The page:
Get Into Jail Free Cards –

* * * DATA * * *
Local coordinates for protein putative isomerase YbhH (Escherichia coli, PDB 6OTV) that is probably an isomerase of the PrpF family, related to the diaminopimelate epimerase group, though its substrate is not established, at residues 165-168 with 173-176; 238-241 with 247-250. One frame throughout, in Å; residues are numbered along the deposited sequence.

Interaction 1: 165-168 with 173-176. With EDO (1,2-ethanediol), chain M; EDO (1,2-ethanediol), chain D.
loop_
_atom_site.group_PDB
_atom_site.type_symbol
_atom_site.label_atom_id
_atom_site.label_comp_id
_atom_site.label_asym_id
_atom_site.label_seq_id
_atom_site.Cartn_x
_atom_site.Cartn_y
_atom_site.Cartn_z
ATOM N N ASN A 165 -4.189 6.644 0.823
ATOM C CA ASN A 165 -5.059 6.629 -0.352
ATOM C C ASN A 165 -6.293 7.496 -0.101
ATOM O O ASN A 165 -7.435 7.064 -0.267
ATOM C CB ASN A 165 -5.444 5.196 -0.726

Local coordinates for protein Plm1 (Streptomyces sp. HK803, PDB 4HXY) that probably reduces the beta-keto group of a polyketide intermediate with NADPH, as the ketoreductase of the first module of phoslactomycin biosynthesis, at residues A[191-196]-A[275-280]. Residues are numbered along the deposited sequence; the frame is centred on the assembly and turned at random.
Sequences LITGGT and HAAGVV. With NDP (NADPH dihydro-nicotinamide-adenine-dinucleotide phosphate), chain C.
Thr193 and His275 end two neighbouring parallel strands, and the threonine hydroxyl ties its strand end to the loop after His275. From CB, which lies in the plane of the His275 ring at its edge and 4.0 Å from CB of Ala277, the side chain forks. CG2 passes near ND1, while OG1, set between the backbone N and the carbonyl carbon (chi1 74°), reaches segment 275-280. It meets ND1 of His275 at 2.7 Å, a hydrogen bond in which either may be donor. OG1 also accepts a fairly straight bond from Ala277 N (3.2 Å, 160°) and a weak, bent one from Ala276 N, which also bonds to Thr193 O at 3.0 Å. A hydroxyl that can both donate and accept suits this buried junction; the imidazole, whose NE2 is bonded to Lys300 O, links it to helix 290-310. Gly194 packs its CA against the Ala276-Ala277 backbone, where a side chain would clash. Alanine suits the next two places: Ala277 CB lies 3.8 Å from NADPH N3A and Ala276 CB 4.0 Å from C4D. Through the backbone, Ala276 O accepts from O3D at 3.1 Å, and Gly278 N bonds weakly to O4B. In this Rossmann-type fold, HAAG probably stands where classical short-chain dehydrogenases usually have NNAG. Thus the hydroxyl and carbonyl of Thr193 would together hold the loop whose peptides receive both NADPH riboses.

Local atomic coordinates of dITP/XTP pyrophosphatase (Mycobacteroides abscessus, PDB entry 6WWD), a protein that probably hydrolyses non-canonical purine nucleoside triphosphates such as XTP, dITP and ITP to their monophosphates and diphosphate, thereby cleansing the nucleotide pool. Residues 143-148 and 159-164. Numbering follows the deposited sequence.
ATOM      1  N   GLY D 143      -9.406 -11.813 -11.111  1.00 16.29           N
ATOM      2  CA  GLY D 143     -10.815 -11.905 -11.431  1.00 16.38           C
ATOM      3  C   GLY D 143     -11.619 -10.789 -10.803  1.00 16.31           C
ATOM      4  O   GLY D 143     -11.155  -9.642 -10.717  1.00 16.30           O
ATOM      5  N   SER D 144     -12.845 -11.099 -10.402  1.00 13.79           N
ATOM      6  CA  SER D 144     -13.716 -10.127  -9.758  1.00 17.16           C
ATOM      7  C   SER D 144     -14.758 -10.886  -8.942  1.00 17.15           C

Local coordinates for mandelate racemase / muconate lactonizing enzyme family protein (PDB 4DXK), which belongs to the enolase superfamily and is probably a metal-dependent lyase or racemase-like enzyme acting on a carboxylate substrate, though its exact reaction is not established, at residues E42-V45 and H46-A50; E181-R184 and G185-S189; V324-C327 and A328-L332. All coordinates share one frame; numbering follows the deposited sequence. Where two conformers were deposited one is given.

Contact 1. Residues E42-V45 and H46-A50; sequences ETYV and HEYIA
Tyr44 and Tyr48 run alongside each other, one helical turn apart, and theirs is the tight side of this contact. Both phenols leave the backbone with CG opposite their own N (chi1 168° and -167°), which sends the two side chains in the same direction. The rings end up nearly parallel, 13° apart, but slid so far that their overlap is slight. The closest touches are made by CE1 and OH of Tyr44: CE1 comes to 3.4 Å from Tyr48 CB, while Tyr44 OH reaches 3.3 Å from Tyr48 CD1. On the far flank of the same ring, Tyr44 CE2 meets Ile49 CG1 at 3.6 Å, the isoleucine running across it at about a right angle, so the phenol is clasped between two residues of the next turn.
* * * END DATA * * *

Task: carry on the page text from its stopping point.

Reevaluating Free Hardcore Websites in the Current Legal Climate